Free Access
Volume 527, March 2011
Article Number A79
Number of page(s) 5
Section Cosmology (including clusters of galaxies)
Published online 28 January 2011

© ESO, 2011

1. Introduction

High-energy cosmic rays carry information from their source and from the medium where they have propagated on their way to the Earth. They may be charged particles (protons, nuclei, or electrons) or neutral (photons and neutrinos). The main difference between these two types of astroparticles is that the first one loses directionality through interactions with galactic and intergalactic magnetic fields. In particular, random background fields of order B ≈ 1 μG in our galaxy will uncorrelate a particle from its source after a distance greater than (1)where e is the unit charge and E the energy of the particle. As E grows the reach of charged particles increases, extending the distance where they may be used as astrophysical probes. At E ≈ 109 GeV, this distance becomes 1 Mpc, and cosmic rays may bring information from an extragalactic source. Of course, it seems difficult to imagine a situation where charged cosmic rays may be used to reveal or characterize an object. We propose that they can detect the presence of an astophysical object that is invisible to high-energy photons and neutrinos, which we name as cosmic magnetic lens (CML).

The term magnetic lensing has already been used in the astrophysical literature to describe, generically, the curved path of charged cosmic rays through a magnetized medium. Harari et al. (2001; 2005; 2010) studied the effect of galactic fields, showing that they may produce magnification, angular clustering, and caustics. Dolag et al. (2009) considered lensing by the tangled field of the Virgo cluster, assuming that the galaxy M 87 was the single source of ultrahigh energy cosmic rays. Shaviv et al. (1999) studied the lensing near ultramagnetized neutron stars. Our point of view, however, is different. The CML will be defined by a basic magnetic-field configuration with axial symmetry that could appear in astrophysical objects on any scale, from clusters of galaxies to planetary systems. The effect of the CML on galactic cosmic rays (i.e., charged particles of energy E < 109 GeV) will not be significantly altered by turbulent magnetic fields if the lens is within the distance rg in Eq. (1) and its magnetic field is substantially stronger than the average background field between its position and the Earth. Since the CML is a definite object, we can separate source, magnetic lens, and observer. Although it is not a lens in the geometrical optics sense (the CML does not have a focus), its effects are generic and easy to parametrize, analogous to the ones derived from a gravitational lens (with no focus either).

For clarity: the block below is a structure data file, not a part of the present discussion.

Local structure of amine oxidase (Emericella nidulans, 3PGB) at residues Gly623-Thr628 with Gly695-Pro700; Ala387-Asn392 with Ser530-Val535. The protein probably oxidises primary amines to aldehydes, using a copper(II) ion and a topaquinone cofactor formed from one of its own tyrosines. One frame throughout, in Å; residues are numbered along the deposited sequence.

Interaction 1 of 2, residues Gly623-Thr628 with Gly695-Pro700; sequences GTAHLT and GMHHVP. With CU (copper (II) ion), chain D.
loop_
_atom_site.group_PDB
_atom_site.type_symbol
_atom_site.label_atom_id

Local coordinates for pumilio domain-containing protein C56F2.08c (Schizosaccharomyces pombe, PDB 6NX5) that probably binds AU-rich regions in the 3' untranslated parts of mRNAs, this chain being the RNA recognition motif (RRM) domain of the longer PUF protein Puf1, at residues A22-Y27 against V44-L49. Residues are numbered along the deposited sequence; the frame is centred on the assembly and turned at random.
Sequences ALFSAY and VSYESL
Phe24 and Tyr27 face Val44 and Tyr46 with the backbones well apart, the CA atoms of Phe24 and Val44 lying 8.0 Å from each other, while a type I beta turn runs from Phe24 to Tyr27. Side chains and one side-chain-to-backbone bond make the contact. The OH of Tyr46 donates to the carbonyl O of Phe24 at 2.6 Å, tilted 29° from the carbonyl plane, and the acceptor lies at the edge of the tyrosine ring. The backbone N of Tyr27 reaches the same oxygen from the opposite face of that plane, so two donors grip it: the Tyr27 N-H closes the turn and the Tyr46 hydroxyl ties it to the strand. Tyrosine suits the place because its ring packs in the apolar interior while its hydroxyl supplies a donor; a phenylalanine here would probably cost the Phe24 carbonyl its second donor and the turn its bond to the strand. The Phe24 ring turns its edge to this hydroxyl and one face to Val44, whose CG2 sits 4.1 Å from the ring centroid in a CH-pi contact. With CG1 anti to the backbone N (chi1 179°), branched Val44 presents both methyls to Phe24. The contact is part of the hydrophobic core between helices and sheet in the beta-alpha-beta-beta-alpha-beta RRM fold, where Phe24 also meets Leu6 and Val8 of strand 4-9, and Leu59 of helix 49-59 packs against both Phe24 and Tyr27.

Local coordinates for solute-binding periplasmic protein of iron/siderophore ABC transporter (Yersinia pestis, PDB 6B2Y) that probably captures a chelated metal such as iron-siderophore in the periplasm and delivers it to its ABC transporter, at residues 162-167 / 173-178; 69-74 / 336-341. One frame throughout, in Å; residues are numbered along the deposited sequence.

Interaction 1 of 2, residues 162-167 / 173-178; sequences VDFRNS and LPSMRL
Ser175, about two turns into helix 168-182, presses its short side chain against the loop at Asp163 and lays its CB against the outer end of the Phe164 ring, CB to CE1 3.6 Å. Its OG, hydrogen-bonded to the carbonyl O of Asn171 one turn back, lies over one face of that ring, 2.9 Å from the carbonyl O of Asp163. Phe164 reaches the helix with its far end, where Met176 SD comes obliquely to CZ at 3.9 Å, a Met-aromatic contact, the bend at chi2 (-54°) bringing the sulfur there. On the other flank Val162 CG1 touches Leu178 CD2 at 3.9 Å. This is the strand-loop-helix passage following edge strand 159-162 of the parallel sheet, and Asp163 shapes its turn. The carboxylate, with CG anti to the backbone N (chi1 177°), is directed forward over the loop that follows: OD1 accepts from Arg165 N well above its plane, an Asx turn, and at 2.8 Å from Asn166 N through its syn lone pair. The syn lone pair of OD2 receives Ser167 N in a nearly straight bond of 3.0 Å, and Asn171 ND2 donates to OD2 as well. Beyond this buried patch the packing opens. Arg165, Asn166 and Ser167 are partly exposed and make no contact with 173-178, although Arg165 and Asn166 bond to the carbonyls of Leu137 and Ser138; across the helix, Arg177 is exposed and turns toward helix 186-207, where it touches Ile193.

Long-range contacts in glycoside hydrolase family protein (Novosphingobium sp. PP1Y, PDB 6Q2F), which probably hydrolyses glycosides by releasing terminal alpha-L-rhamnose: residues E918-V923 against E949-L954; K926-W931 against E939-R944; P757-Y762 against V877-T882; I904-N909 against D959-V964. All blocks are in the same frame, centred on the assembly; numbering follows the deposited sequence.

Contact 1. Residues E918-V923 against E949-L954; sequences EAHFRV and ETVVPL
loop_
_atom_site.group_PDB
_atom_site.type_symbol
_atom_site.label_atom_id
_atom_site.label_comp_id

2. A magnetic lens

The basic configuration that we consider is an azimuthal mean field B in a disk of radius R and thickness D. The field lines are then circles of radius ρ ≤ R around the disk axis. As a first approximation, we take a constant intensity B, neglecting any dependence on ρ (however, a more realistic B should vanish smoothly at ρ = 0 and be continuous at ρ = R). Our assumption will simplify the analysis, while providing all the main effects of a magnetic lens. The disk of most spiral galaxies has a large toroidal component of this type (Beck 2005), so they are obvious candidates for CML. The configuration describing the CML would be natural wherever there is ionized gas in a region with turbulence, differential rotation and axial symmetry, since in such an environment the magnetic field tends to be amplified by the dynamo effect (Parker 1971; Brandenburg et al. 2005). We then assume that it may appear on any scale R with an arbitrary value of B.

thumbnail Fig. 1

Trajectories in the x = 0 plane. B ∝ (1,0,0) at y > 0 and B ∝ (−1,0,0) at y < 0.

Let us parametrize the magnetic field and its effect on a charged cosmic ray. If the lens lies in the XY plane with the center at the origin (see Fig. 1), B is1(2)with . To understand its effect, we first consider a particle moving in the YZ (x = 0) plane with direction u (the case depicted in Fig. 1). When it enters the lens, the cosmic ray finds an orthogonal magnetic field that curves its trajectory. The particle then rotates clockwise2 around the axis uB = B / B, describing a circle of gyroradius rg = E / (ecB). The segment of the trajectory inside the lens has a length l ≈ D, so when it departs the total rotation angle α0 is (3)The direction of the particle after crossing the lens is then v = RB(α0)u. The angle α0 will be the only parameter required to describe the effect of this basic lens. An important point is that B and the Lorentz force change sign if the trajectory goes through y < 0. In that case the deflection is equal in modulus but opposite to the one experience by particles going through y > 0 (see Fig. 1). Therefore, the effect of this lens is convergent, and all trajectories are deflected the same angle α0 towards the axis of the lens. The lens changes to divergent for particles of opposite electric charge or for particles reaching the lens from the opposite (z < 0) side.